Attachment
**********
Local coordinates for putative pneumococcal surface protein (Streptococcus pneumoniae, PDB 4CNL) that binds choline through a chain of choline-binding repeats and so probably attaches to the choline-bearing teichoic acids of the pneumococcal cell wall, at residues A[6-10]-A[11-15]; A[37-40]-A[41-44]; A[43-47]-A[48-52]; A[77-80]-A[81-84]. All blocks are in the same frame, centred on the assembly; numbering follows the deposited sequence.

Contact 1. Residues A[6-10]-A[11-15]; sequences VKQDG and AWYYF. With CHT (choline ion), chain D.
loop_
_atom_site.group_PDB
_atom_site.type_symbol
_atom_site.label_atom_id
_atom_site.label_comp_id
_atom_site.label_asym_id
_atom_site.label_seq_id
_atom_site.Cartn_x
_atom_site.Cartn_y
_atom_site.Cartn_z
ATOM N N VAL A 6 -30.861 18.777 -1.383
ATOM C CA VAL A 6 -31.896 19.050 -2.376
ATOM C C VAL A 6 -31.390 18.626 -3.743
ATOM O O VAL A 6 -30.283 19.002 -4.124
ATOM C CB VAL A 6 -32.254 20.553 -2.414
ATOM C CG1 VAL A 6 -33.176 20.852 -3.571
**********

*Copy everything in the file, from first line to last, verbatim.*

Local coordinates for putative pneumococcal surface protein (Streptococcus pneumoniae, PDB 4CNL) that binds choline through a chain of choline-binding repeats and so probably attaches to the choline-bearing teichoic acids of the pneumococcal cell wall, at residues A[6-10]-A[11-15]; A[37-40]-A[41-44]; A[43-47]-A[48-52]; A[77-80]-A[81-84]. All blocks are in the same frame, centred on the assembly; numbering follows the deposited sequence.

Contact 1. Residues A[6-10]-A[11-15]; sequences VKQDG and AWYYF. With CHT (choline ion), chain D.
loop_
_atom_site.group_PDB
_atom_site.type_symbol
_atom_site.label_atom_id
_atom_site.label_comp_id
_atom_site.label_asym_id
_atom_site.label_seq_id
_atom_site.Cartn_x
_atom_site.Cartn_y
_atom_site.Cartn_z
ATOM N N VAL A 6 -30.861 18.777 -1.383
ATOM C CA VAL A 6 -31.896 19.050 -2.376
ATOM C C VAL A 6 -31.390 18.626 -3.743
ATOM O O VAL A 6 -30.283 19.002 -4.124
ATOM C CB VAL A 6 -32.254 20.553 -2.414
ATOM C CG1 VAL A 6 -33.176 20.852 -3.571